The final integrated system offers GIS data creation and maintenance tools, enterprise GIS data storage, and online publishing for other municipal clients of LADWP’s GIS group.
“We accept and deliver municipal data in its native ESRI format with no need for conversion,” Hoang said. “Previously, data conversion often resulted in errors or lost information. The new technology eliminated that risk.”
The new GIS system increases the team’s productivity and efficiency across the water department, saving time and money in maintenance and training. According to Hoang, the solution LADWP has built offers two big advantages.
“First, we chose this path because our personnel were already familiar with AutoCAD, so this reduces the training time and learning curve. Also, because our maps are complex, these tools help us to complete work much more accurately and still maintain good layer separation on these custom maps,” Hoang said.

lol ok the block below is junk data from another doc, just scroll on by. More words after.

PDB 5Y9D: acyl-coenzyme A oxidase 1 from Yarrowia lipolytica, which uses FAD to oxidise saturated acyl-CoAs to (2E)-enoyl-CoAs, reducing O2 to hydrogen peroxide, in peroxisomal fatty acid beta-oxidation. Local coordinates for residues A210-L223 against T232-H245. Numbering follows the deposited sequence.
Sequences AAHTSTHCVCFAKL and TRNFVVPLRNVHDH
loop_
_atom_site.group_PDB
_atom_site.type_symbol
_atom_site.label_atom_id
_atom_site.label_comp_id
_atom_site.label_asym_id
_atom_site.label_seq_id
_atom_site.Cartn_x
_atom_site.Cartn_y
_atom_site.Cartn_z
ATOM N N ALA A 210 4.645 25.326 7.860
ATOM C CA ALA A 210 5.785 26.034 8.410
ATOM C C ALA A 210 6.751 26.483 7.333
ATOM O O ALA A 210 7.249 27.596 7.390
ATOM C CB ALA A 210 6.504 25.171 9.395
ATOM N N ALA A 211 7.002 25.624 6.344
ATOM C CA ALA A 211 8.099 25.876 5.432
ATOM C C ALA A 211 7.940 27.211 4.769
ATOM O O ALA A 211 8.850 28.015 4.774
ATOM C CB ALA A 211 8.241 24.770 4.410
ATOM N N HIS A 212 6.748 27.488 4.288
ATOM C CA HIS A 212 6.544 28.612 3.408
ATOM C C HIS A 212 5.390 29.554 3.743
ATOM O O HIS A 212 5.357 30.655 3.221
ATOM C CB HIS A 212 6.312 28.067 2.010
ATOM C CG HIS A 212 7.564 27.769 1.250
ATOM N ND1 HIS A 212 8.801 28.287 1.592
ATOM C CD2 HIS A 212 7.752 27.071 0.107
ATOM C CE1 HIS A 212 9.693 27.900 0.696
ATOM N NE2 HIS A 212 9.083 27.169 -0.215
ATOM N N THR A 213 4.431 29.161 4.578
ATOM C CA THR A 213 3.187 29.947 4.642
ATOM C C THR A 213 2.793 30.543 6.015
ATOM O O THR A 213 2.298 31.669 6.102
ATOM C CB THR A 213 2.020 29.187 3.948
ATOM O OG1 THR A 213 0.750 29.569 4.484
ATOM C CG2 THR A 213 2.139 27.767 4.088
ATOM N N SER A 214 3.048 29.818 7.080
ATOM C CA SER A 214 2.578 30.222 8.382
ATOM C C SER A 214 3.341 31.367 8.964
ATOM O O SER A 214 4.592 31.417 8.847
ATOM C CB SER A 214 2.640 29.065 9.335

“The new system helps us to significantly reduce time spent maintaining maps. Not only have we become more productive, but we also have more time to support the water system with increasing services. Because we automated many tasks, we complete projects faster and with more accuracy,” Ammon said. “Quite simply, we are able to do more work in the same amount of time. Now, we can focus on the next task, which enables us to look ahead and plan for the system’s future.” WW
About the author:
Jerry Labay is the Utility Industry Manager at Autodesk, a global design software leader. In this role he defines strategy for utility products that help to improve design processes with model-based design software and increase operational efficiency by leveraging design information across the utility asset lifecycle.